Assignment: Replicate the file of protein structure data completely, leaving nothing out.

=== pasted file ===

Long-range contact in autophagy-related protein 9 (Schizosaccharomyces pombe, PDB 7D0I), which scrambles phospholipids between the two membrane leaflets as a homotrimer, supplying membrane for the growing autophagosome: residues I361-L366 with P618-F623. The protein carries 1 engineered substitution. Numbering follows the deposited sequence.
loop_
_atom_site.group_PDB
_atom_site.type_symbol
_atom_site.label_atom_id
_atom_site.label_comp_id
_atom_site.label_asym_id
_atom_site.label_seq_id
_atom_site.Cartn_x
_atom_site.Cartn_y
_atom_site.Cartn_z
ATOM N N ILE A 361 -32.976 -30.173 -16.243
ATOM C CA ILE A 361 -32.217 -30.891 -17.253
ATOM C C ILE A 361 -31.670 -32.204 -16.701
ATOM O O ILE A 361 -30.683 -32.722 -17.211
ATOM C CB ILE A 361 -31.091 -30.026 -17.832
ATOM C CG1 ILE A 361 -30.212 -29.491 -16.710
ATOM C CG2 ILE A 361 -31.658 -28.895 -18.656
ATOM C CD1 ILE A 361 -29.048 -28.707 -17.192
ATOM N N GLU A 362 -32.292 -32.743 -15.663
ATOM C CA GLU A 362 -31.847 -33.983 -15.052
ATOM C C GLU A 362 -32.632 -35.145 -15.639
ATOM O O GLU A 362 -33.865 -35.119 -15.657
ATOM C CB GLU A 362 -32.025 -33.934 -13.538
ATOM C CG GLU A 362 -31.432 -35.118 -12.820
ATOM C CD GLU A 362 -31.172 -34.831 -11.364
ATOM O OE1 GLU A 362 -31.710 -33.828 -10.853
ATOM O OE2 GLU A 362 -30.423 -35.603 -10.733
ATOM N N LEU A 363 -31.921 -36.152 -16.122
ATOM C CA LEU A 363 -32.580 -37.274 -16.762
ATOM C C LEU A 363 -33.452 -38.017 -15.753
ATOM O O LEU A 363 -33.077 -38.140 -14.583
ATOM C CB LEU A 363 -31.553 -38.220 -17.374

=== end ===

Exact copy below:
Long-range contact in autophagy-related protein 9 (Schizosaccharomyces pombe, PDB 7D0I), which scrambles phospholipids between the two membrane leaflets as a homotrimer, supplying membrane for the growing autophagosome: residues I361-L366 with P618-F623. The protein carries 1 engineered substitution. Numbering follows the deposited sequence.
loop_
_atom_site.group_PDB
_atom_site.type_symbol
_atom_site.label_atom_id
_atom_site.label_comp_id
_atom_site.label_asym_id
_atom_site.label_seq_id
_atom_site.Cartn_x
_atom_site.Cartn_y
_atom_site.Cartn_z
ATOM N N ILE A 361 -32.976 -30.173 -16.243
ATOM C CA ILE A 361 -32.217 -30.891 -17.253
ATOM C C ILE A 361 -31.670 -32.204 -16.701
ATOM O O ILE A 361 -30.683 -32.722 -17.211
ATOM C CB ILE A 361 -31.091 -30.026 -17.832
ATOM C CG1 ILE A 361 -30.212 -29.491 -16.710
ATOM C CG2 ILE A 361 -31.658 -28.895 -18.656
ATOM C CD1 ILE A 361 -29.048 -28.707 -17.192
ATOM N N GLU A 362 -32.292 -32.743 -15.663
ATOM C CA GLU A 362 -31.847 -33.983 -15.052
ATOM C C GLU A 362 -32.632 -35.145 -15.639
ATOM O O GLU A 362 -33.865 -35.119 -15.657
ATOM C CB GLU A 362 -32.025 -33.934 -13.538
ATOM C CG GLU A 362 -31.432 -35.118 -12.820
ATOM C CD GLU A 362 -31.172 -34.831 -11.364
ATOM O OE1 GLU A 362 -31.710 -33.828 -10.853
ATOM O OE2 GLU A 362 -30.423 -35.603 -10.733
ATOM N N LEU A 363 -31.921 -36.152 -16.122
ATOM C CA LEU A 363 -32.580 -37.274 -16.762
ATOM C C LEU A 363 -33.452 -38.017 -15.753
ATOM O O LEU A 363 -33.077 -38.140 -14.583
ATOM C CB LEU A 363 -31.553 -38.220 -17.374